In terms of phone signal, as long as you get a Telstra SIM (or roam on the Telstra network) coverage is pretty good these days. There are gaps still, especially north of Coober Pedy, but not that bad (generally a couple of hours drive at most). There are plenty of fuel stops too, although you will get a bit of a shock compared to American prices.

As for dropbears, well, anywhere there's a tree, there's a risk.

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    Avoiding driving from dusk onwards due to animals is a very important point. Kangaroos in particular are an issue since they will often move completely unpredictably, an have been know to jump straight out in front of cars. For coverage, telstra.com.au/coverage-networks/our-coverage is a handy link
    – Jack
    Oct 31, 2019 at 23:22
  • "you will get a bit of a shock compared to American [fuel] prices" - as someone who moved to Australia from Europe, this sentence sounds funny, even though it's true.
    – user622505
    Nov 2, 2019 at 18:37
  • @user622505 I guess all things are relative, aren't they? :)
    – Nick
    Nov 2, 2019 at 21:34
  • I've visited the West McDonnell Ranges a week after heavy rains. It was stunningly beautiful! I also highly recommend it. Parts of some roads had been washed out, but nothing my rented hatchback couldn't handle. From memory the nearest petrol station was 130 km away from the resort I was staying at.
    – CJ Dennis
    Nov 3, 2019 at 1:07

Lots of good answers - a couple of extra notes.

  • Your itinerary is great, but if you have the time I'd add "Mereenie Loop" to your Google Maps route between the Kings Canyon and Alice Springs entries. In my opinion there's lots more to see in the West MacDonnell Ranges than there is on the Stuart Highway north of the Ululru turn-off (except for Rainbow Valley...)

  • As an alternative to the Western MacDonnells (or even in addition - it's only an hour or so south of Alice and worth the backtrack) Rainbow Valley is one of my favourite places - the road in is a bit rough but should be fine if you drive carefully. Make sure you camp there overnight - sunset and the stars over the rocks are awe-inspiring. There is no power or water, but definitely worth it. We camped there the last night of our trip and it was the icing on the cake!

  • I thoroughly recommend http://traveloutbackaustralia.com/ - the advice is excellent and was extremely useful on my trip to the Red Centre in May this year.

Some cautionary tales

  • You may think you're a big man that will be able to ignore the flies, but just buy a fly-net for your hat (you do have a hat?) when you see one on sale. You'll eventually crack and wonder why you waited.

  • If you see fuel, top up. Fuel is VERY expensive, but its not worth doing range calculations to try and save money by waiting for a cheaper servo (gas station) down the road. Seeing the low-fuel light come on in the outback is stressful. Ask me how I know...

A couple of +1s

  • Yes, come in May to September - with May OR September having better availability in campgrounds. We had great weather and good campsite availability in early May this year.
  • All the roads on your itinerary have steady streams of traffic, so make sure you have sufficient fuel and water, STAY WITH YOUR VEHICLE, and help should be along soon.
  • Yes, stay off the road between dusk and dawn. You'll almost certainly find a night-driving prohibition in your camper rental agreement anyway.
  • Drop bears are a fact of life, so just buy a jar of Vegemite and smear some across your forehead to guarantee your safety. Aussies don't need to do this as the Vegemite is in our blood and comes out in our sweat, but visitor shouldn't take the risk.
  • The Mereenie Loop requires a 4WD, I would not attempt it in a campervan. Also, you're supposed to smear the Vegemite behind your ears, not on your forehead. Just a dab is fine -- you don't want to look like a tourist after all. Nov 1, 2019 at 2:09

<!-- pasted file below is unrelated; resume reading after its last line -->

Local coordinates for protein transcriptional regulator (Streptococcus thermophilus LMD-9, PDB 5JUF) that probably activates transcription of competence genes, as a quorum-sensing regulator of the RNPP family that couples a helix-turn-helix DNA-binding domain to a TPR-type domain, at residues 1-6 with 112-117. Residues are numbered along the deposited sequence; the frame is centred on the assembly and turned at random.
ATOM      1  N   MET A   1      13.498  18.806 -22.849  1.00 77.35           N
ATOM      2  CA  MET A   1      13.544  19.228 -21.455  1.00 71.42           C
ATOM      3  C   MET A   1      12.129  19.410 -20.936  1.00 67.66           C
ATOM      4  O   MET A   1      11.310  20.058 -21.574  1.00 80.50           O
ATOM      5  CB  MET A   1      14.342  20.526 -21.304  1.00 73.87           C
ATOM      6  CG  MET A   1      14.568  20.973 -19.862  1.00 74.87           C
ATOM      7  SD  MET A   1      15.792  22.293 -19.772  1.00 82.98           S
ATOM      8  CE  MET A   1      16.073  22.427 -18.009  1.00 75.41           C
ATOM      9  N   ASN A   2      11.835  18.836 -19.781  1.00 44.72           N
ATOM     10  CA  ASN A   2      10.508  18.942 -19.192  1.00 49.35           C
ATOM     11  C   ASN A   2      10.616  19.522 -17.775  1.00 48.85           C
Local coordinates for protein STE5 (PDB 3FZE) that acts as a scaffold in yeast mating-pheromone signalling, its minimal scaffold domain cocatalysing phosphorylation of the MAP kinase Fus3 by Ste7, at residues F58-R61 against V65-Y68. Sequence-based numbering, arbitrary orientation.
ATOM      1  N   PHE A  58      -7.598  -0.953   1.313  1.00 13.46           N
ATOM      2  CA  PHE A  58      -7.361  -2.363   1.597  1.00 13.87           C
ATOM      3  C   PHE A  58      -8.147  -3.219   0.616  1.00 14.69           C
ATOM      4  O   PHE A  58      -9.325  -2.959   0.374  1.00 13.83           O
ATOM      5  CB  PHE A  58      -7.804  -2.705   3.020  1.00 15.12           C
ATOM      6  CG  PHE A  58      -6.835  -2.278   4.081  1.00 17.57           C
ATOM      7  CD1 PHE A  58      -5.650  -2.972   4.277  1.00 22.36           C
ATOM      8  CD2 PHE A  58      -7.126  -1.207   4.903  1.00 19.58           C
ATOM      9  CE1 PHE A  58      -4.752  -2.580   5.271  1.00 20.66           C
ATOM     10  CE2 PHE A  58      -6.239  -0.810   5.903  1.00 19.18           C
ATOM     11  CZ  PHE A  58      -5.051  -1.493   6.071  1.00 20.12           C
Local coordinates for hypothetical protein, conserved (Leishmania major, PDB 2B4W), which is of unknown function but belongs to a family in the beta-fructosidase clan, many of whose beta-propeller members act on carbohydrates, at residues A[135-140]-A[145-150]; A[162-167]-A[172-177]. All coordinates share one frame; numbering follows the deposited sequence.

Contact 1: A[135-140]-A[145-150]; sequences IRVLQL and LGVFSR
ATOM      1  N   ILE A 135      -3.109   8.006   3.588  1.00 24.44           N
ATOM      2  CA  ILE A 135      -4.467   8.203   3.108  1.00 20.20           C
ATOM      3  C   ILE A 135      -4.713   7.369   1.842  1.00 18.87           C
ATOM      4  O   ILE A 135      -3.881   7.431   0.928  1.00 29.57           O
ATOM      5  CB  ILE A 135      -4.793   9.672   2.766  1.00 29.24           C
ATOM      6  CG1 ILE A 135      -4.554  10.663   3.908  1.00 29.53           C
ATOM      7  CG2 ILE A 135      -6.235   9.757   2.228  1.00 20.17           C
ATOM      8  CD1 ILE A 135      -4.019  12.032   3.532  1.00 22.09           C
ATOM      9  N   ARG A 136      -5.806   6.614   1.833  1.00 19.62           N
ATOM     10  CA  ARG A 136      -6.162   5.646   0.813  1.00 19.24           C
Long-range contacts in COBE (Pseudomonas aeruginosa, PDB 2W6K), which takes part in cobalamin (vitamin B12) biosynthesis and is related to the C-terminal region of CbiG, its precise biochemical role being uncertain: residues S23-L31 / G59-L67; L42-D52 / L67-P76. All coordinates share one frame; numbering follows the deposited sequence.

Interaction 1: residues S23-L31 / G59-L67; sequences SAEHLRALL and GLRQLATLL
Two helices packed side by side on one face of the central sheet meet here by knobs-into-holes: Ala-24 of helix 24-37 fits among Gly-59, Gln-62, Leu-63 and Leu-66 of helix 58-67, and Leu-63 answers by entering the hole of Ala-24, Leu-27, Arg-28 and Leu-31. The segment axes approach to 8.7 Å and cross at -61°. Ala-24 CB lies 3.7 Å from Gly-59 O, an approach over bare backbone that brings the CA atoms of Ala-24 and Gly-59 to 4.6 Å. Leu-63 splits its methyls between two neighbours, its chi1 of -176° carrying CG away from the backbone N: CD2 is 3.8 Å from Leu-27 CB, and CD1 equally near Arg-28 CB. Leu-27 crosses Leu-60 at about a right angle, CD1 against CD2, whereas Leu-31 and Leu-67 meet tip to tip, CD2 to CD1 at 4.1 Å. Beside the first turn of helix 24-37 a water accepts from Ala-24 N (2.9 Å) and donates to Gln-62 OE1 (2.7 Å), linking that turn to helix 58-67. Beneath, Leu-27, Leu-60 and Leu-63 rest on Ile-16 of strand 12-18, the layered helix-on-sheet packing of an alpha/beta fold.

• I heard the Vegemite doesn't actually work. I'd rather eat it anyway. Nov 1, 2019 at 2:38

While there are some very good animal jokes in here, I just want to reiterate that the points about roos and night driving are very much real. While they're lovely creatures and mostly(!) docile, they're also pretty stupid when it comes to judging distance and velocity. They seem to like jumping out in front of you. I counted 11 carcasses in the 128km from Toowoomba to Brisbane once and that's not even outback territory. There's also a lot of them. The question isn't if you'll see one, but how many dozens you'll see. I've personally collected a wallaby (about 1/4 the size of a big red or grey) which did 3K worth of damage to my car and that only hit the corner. A guy I work with hit one dead on with a 4WD with a bull bar and had to pry the thing out with his hands. My grandmother had a big red jump square on her hood when she was young and it wrote the car off. The roo was fine...

My point is, you really don't want to be driving after dusk. You're more likely to hit a roo than not out there and they'll make a bigger mess of you than you will of them.

Having said that, if you're over nighting in one of the smaller townships out there, go a few kms outside of town at night, get out of your car and look up. I promise you won't be disappointed, especially if you come from a large city.


I was recently at Alice Springs and Uluru, although we flew in and took bus tours.

The main thing to keep in mind is that it will be super hot. In december it was 47 degrees.

We were okay because we stayed in a 4 star hotel with air conditioning and swimming pool. Plus the tours we did started at 04:30 and ended before 10:00.

Personally I wouldnt do a campervan tour in the summer. Avoid December to April. Without air conditioning and a swimming pool you will honesly be very hot and uncomfortable.

Plan instead to go like the other answer says, between July and September.

Always be smart, take lots of water, spare fuel, make sure your spare tire is in good condition and that you know how to jack and change the wheels.

Be sun smart, use sun screen and insect repellant. And watch out for drop bears. They are vicious even outside of mating season.

Enjoy your trip!

  • Oh God, the flies too. I've only been through Alice Springs airport a couple of times but, when I went in February once, whenever the doors opened a swarm of flies would just enter the terminal.
    – user25730
    Apr 26, 2021 at 22:16